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Striving for Patient-Centered Diabetes Care

The pandemic has forced many Americans to re-examine their approach to life’s challenges and identify ways to be more efficient in changing times. The same should apply to treating people who live with diabetes. 

Many people with diabetes have co-occurring conditions such as obesity, high blood pressure or cardiovascular disease. These patients often find themselves being treated by separate medical teams advising separate approaches, prescribing separate medications and recommending separate dietary guidelines. A fragmented approach doesn’t yield optimal results, though. 

Diabetes and COVID-19

Addressing this siloed approach has taken on a new urgency as evidence about correlations between diabetes and the coronavirus emerges. Researchers are concerned by a spike in new diabetes diagnoses in patients who have had COVID-19. A similar association was seen following prior coronavirus illness outbreaks, such as the SARS outbreak in 2002.

The pandemic has also sparked a separate concern: rising childhood obesity rates. Sedentary lifestyles, less access to nutritionally balanced meals and fewer organized sports are taking their toll on the waistlines of young people. Childhood obesity is known to be a strong indicator for adult obesity, which increases the risk of Type 2 diabetes and other illnesses.

Regardless of a patient’s age, a patient-centered approach to care can help mitigate these factors. 

A Patient-Centered Approach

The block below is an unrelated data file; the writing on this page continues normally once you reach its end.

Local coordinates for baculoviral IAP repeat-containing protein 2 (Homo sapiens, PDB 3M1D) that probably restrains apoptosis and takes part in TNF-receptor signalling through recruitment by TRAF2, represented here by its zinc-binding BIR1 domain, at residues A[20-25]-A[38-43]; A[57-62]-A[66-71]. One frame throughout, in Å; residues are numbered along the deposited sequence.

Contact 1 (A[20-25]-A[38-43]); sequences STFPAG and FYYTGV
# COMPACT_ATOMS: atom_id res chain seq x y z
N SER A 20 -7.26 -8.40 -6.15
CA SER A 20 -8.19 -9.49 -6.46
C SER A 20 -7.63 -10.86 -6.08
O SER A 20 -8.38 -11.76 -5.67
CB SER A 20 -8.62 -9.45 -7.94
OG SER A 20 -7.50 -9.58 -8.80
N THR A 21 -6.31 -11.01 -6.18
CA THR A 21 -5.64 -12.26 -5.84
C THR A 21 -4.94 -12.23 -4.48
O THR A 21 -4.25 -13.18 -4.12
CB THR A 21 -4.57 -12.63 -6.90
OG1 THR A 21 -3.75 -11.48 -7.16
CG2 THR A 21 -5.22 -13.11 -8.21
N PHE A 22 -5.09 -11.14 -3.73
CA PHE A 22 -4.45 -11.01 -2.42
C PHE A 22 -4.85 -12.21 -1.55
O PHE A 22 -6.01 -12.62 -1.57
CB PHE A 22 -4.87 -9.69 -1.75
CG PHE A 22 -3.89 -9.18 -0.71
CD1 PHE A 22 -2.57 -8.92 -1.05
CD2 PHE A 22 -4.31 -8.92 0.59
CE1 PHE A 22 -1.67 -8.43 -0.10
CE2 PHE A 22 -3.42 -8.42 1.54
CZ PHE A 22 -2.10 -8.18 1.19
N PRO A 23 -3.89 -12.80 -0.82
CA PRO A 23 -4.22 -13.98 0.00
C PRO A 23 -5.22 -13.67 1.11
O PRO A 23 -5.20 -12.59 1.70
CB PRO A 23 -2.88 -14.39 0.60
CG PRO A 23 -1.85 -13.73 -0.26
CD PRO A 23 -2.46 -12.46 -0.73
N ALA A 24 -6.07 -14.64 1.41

Patients benefit when their health care providers collaborate. A patient with diabetes and heart disease, for example, shouldn’t feel overwhelmed trying to merge care plans from an endocrinologist and a cardiologist. Instead, the doctors handling both diseases could connect to develop one cohesive approach to treatment. And now, with dual-benefit medications – those that can help both illnesses – patients may be able to reduce the number medications they take, too.

Efficient care that is governed by treatment guidelines is another pillar of patient-centered care. For this to be effective, however, guidelines must stay current. The American Diabetes Association provides a best practice for this. Its committees vote on guideline changes via email, instead of waiting to convene quarterly or annual meetings. They also push changes out to doctors quickly, facilitating access to the most recent approaches and treatments.

These tactics can eliminate redundancies. They can also save time and often money for patients and doctors alike.  

Despite all its negatives, the pandemic has presented an opportunity to correct the course on treatment for people with diabetes.